Carefully track hours worked and overtime

If you pay employees by the hour, then ensure that you keep track of the hours worked accurately. This can be done by installing some form of electronic clocking-in and out system whereby you can monitor the time your employee has spent working in the premises. Alternatively, you can use time sheets however this may not be as accurate. Ensure that clock-in and out times are recorded to the exact minute to avoid small extra amounts being added onto wages. When spread out over several employees and several days in the year, these pennies can add up to be quite substantial.

If you take strict control of working hours then you can use this to save costs. Ensure that overtime is only carried out when absolutely necessary for the needs of the business. If overtime is necessary, it may be worth considering what your customers/clients are paying for your service and whether this is relative to the amount of time spent working. If it isn’t then you should consider increasing these charges to ensure the extra cost isn’t being footed by your business.

Aim to keep productivity levels high to avoid employees losing motivation to complete their work during their set out hours. This can be done cost effectively, by providing the correct equipment needed for them to carry out their role efficiently and offering (small!) perks for employees that are performing particularly well.

 

Monitor your industry ‘average’ and aim to retain your employees, as hiring can be an expensive process

The key things to remember are to keep your employees wages to fit within the industry/location/role average, and if you wish to pay them more than this, ensure they are aware they need to perform higher than the average candidate so that you can get the most value from each employee.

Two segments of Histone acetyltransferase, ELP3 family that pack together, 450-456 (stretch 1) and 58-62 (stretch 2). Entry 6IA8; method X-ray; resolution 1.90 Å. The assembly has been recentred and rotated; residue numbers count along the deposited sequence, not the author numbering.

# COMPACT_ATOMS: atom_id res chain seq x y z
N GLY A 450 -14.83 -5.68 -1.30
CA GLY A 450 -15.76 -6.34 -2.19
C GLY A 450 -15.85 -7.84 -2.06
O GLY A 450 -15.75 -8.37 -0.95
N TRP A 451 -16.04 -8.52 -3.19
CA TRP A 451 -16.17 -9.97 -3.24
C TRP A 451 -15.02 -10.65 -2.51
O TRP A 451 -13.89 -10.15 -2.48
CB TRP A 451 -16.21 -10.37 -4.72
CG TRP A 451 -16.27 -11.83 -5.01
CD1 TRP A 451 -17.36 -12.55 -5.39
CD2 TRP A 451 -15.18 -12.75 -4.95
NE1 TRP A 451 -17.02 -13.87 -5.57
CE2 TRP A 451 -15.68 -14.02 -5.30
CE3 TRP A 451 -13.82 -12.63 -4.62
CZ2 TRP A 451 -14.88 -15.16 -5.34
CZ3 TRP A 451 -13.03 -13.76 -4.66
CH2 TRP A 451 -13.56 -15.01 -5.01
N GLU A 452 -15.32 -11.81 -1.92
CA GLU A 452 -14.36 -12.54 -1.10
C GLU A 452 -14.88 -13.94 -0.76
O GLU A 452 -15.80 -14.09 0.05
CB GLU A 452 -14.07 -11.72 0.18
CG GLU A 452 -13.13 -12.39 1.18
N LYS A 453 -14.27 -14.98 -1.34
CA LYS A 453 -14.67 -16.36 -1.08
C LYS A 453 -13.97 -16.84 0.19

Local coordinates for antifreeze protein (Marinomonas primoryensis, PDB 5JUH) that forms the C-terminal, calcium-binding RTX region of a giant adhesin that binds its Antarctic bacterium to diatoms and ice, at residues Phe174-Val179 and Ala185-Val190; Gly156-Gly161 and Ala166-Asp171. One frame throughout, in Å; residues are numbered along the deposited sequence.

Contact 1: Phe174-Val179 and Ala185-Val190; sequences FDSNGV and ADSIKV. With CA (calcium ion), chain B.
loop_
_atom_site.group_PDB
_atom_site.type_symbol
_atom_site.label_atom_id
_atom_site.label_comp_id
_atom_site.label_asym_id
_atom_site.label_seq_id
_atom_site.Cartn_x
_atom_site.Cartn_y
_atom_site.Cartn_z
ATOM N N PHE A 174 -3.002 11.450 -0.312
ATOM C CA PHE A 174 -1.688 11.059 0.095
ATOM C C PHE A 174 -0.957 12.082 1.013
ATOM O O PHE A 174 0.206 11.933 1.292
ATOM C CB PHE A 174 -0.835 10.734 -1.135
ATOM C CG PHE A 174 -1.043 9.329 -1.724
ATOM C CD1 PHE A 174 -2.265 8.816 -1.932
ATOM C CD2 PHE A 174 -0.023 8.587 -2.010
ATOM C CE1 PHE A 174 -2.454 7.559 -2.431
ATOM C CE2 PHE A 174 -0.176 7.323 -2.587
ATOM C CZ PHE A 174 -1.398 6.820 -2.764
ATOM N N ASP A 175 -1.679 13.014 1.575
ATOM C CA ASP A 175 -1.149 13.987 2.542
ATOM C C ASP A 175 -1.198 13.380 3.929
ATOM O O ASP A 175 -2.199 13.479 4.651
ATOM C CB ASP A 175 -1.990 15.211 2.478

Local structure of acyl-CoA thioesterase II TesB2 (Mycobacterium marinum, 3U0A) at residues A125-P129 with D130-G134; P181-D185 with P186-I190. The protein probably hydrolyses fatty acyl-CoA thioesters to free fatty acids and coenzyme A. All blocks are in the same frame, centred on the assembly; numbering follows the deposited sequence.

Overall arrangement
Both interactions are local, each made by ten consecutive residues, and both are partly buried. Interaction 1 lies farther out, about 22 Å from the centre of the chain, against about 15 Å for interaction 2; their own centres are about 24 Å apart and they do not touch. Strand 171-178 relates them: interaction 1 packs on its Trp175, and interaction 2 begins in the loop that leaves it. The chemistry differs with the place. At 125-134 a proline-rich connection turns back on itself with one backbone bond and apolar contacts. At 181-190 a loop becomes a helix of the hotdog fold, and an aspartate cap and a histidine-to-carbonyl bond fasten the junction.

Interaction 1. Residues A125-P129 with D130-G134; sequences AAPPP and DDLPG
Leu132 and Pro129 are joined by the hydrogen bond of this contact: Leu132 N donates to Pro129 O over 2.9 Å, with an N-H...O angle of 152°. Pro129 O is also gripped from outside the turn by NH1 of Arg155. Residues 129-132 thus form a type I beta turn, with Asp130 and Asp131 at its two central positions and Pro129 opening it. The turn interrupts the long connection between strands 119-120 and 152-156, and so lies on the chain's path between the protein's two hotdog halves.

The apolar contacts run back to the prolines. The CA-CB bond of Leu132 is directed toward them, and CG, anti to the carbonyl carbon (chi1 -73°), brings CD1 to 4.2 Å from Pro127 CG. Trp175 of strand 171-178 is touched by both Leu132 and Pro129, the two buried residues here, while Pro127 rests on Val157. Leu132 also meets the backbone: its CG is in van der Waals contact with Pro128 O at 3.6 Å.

To save on costs, never authorise overtime when it isn’t completely necessary and ensure customers are paying accurately in accordance with the amount of time spent delivering the service. Ultimately, you want to make a profit while paying employees fairly and charging customers the right price. If you strike the right balance, then this will provide a good working environment to enable productivity to flourish among employees and allow them to feel valued.

When employees are happy in their role, their performance is directly affected and will be of a higher standard. Low levels of productivity and/or high employee turnover can be very costly to your business. That’s why it’s important to pay a fair wage and provide employees with the right tools to allow them to do their job to the highest standard. Although this may seem costly to your business at the time, it can save you a lot in the long-term.

 

If you feel your employee costs are getting out of control and you don’t know where to begin to reduce them, then we’d be happy to help. Get in touch with our expert team today on 0333 939 80 40 or email us at info@businessrescueexpert.co.uk